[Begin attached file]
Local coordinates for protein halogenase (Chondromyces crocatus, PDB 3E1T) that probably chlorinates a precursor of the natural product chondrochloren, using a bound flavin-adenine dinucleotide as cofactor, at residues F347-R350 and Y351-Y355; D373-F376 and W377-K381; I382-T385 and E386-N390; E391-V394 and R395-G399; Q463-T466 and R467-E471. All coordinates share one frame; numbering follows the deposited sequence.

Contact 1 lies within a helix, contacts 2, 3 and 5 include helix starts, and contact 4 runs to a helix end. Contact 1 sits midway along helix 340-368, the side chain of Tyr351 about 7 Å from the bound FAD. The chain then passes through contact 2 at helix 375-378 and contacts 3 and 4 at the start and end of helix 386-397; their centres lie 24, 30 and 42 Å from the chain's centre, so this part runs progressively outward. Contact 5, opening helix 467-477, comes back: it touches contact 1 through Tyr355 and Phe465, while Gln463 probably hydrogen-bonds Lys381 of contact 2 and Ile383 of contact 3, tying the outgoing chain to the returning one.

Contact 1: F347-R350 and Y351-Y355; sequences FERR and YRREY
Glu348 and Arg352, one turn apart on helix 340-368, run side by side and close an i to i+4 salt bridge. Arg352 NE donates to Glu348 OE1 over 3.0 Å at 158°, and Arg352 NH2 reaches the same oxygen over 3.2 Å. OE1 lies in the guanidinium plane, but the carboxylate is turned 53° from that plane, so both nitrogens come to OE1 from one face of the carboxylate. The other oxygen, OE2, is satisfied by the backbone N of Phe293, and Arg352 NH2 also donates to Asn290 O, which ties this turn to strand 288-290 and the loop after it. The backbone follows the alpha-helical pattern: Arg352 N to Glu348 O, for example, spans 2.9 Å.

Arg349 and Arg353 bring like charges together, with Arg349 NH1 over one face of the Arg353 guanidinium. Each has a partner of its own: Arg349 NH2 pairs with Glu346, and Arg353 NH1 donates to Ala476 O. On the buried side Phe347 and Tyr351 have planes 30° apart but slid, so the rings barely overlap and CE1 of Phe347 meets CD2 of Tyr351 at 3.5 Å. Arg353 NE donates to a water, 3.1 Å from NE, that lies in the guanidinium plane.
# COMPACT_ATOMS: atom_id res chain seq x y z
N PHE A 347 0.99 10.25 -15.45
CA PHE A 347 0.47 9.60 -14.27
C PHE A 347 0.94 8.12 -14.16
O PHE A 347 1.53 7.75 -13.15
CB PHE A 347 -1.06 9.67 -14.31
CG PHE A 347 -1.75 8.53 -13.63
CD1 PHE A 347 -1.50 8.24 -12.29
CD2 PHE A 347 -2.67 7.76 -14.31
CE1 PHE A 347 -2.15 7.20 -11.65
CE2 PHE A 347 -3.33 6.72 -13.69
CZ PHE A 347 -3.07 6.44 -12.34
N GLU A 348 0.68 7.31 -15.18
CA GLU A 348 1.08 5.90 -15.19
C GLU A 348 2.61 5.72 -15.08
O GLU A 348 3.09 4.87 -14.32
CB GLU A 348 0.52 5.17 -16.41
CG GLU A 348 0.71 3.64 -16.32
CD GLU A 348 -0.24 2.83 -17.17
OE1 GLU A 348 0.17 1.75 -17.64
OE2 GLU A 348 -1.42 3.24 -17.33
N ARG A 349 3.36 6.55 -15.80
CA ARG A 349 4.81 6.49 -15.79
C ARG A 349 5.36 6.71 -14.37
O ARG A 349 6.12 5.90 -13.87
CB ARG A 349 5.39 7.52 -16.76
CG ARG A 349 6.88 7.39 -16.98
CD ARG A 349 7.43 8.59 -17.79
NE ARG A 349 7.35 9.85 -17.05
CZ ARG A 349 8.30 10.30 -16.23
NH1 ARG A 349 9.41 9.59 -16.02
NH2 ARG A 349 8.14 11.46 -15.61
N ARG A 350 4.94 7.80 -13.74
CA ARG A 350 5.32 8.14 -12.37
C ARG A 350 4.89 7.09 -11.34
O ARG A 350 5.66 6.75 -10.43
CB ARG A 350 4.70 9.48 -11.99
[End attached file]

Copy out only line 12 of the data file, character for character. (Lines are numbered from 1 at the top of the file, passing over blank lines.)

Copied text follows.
CG PHE A 347 -1.75 8.53 -13.63